Analyzing Tony Soprano´s Life and Personal Development in Relation with the Philosophical Format of Identity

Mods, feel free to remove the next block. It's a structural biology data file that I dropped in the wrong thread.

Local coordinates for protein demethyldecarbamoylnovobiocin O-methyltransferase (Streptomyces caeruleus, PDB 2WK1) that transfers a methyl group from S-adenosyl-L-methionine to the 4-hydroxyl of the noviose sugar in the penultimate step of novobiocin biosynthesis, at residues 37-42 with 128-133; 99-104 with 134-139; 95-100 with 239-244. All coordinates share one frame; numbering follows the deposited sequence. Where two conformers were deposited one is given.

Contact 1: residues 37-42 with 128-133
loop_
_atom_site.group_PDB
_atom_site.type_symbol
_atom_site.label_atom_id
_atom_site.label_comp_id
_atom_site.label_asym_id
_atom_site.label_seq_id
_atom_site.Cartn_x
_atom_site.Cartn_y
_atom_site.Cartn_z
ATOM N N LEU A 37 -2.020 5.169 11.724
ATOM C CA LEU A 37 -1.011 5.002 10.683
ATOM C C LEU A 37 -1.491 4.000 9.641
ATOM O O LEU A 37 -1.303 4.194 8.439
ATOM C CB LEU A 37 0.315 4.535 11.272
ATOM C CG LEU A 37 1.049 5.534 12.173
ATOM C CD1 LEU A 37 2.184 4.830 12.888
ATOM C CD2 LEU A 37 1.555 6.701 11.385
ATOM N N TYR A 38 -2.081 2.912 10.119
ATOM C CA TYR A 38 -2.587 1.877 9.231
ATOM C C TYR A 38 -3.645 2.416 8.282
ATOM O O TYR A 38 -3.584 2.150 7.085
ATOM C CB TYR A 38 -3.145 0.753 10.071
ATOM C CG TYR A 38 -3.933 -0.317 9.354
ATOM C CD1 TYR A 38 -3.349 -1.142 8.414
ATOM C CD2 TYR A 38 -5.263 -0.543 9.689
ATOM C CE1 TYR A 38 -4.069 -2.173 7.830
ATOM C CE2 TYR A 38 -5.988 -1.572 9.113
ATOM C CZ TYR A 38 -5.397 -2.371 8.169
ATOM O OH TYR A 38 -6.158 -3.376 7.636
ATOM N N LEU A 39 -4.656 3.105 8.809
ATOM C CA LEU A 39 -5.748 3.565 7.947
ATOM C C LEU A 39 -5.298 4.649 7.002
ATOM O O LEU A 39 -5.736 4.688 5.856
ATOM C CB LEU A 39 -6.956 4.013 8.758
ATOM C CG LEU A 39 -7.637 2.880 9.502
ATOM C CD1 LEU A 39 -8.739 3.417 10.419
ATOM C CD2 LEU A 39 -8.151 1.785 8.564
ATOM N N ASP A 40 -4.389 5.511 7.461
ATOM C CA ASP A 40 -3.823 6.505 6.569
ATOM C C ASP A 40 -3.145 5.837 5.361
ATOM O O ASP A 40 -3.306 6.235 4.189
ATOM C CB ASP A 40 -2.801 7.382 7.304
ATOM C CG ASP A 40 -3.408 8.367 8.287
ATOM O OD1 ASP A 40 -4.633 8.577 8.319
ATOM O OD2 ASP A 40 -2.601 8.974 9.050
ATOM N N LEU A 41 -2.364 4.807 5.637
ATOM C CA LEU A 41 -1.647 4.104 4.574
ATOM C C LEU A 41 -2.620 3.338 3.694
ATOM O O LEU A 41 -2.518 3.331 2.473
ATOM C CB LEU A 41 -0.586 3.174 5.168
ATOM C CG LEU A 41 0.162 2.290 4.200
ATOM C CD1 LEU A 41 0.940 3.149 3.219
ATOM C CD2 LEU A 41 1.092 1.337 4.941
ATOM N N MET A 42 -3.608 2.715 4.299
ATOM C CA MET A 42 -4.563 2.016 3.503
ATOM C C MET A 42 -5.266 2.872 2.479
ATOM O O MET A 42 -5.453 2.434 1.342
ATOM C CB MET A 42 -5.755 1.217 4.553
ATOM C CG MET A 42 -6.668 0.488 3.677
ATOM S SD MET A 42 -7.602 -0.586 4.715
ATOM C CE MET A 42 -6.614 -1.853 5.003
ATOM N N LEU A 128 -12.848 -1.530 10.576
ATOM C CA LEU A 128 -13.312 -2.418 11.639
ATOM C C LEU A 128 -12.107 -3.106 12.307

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In introducing someone most people use a format of giving the person’s name and some correlation of how they know them. In Italian culture; and more so, organized families, people are introduced as a friend of mine or a friend of ours. This is to establish the relationship to “The Family” and how they might be trusted. This does not allow for one’s own identity, but only for their association to, or not to, an affiliation. A person’s autonomy is then lost and only their social identity is known. Personal growth is a constant, although many would love to say they are developed at a certain age, this is not so because development of self and identity is ongoing and ever changing. In formal tradition, I now introduce to you a friend of ours; Mister Tony Soprano from The Sopranos and we will look at his life and personal development in relation with the philosophical format of identity. Kwame Anthony Appiah wrote a book called Ethics of Identity and in this he looks at many philosophers but mainly John Stuart Mill and his lifelong work to define identity and how one is to acquire it. Appiah’s book asks many questions of how we define identity and how is it developed. Through the work of Mr. Mill’s lifelong experiment Appiah describes the philosophical approach to answer these questions in several areas. The areas we are going to pull from this book to help define and analyze Tony Soprano are; Autonomy, Plan of Life, Character and Social Choice. All of these will show that life is not just set for each of us, but that we must make it and as Appiah describes “Identity is not so much a state to be achieved as a mode of life to be pursued”(5). Autonomy Growing up in New Jersey as an Italian must be quite difficult as you are known... ... middle of paper ... ...thing but what I find in myself, would be to eliminate all candidates for what matters” (13). This means that if we do not look at the things that truly matter to Mr. Soprano then we will never know his real identity. Consequently any choice he makes is also based on these things. Through the concepts Appiah introduced in his writing, it is clear that Tony Soprano does have character and an individual identity. All be it one that many may not agree with, but is within his realm of culture, society, and personal sense of choice. No one else should chart his course for him and if they did he would probably say “Ah Forgedaboutit” or possibly “How about I put a bullet in your fuckin' head huh?” (Sopranos #6-19) Works Cited Appiah, Kwane Anthony. The Ethics of Identity. Princeton, NJ: Princeton UP, 2005, 1-35. The Sopranos. Home Box Office Series. 1999-2007. Video.

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